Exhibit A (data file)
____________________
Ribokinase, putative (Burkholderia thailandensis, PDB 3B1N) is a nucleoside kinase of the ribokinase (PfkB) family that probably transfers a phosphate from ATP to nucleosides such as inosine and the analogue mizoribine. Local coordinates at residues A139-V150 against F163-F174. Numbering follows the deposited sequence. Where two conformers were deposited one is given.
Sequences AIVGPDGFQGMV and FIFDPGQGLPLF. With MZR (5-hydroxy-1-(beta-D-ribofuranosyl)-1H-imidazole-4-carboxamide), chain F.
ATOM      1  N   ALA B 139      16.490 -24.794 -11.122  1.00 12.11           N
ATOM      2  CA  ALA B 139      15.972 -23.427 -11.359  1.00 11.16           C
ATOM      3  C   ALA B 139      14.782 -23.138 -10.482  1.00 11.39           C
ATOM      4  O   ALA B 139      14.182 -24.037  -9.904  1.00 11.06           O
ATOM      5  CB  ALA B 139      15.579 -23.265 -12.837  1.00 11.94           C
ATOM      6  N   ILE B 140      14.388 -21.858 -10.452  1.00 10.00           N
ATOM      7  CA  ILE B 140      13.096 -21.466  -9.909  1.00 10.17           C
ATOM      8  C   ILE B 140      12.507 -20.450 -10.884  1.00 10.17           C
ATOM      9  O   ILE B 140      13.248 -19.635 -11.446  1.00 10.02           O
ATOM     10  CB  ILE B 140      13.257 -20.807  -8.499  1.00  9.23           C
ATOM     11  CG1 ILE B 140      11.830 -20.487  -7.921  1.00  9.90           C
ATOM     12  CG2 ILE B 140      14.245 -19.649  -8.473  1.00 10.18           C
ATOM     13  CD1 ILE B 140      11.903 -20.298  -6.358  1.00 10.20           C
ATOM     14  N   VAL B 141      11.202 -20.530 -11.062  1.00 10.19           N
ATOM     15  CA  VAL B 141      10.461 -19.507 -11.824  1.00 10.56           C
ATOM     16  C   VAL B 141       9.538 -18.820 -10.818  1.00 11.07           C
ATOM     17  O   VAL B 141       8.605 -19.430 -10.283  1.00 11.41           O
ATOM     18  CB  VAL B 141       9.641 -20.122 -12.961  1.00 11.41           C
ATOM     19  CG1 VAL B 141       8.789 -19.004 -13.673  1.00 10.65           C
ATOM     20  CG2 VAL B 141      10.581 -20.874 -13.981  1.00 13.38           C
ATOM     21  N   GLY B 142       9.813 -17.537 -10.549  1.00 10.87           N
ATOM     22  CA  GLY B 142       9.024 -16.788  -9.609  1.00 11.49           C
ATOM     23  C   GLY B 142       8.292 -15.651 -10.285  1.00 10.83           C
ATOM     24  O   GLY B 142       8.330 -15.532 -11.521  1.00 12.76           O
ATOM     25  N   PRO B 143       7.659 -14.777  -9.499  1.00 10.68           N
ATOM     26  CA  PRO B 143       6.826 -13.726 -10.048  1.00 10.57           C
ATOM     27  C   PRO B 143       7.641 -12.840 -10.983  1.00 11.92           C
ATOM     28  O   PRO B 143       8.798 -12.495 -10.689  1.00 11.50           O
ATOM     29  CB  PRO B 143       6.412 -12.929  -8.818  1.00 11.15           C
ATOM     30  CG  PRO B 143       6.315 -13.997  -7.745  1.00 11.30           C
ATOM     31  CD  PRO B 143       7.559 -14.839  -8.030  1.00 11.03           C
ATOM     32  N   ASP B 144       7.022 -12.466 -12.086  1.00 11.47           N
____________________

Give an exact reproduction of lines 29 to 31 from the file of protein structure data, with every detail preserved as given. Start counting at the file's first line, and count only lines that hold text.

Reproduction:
ATOM     27  C   PRO B 143       7.641 -12.840 -10.983  1.00 11.92           C
ATOM     28  O   PRO B 143       8.798 -12.495 -10.689  1.00 11.50           O
ATOM     29  CB  PRO B 143       6.412 -12.929  -8.818  1.00 11.15           C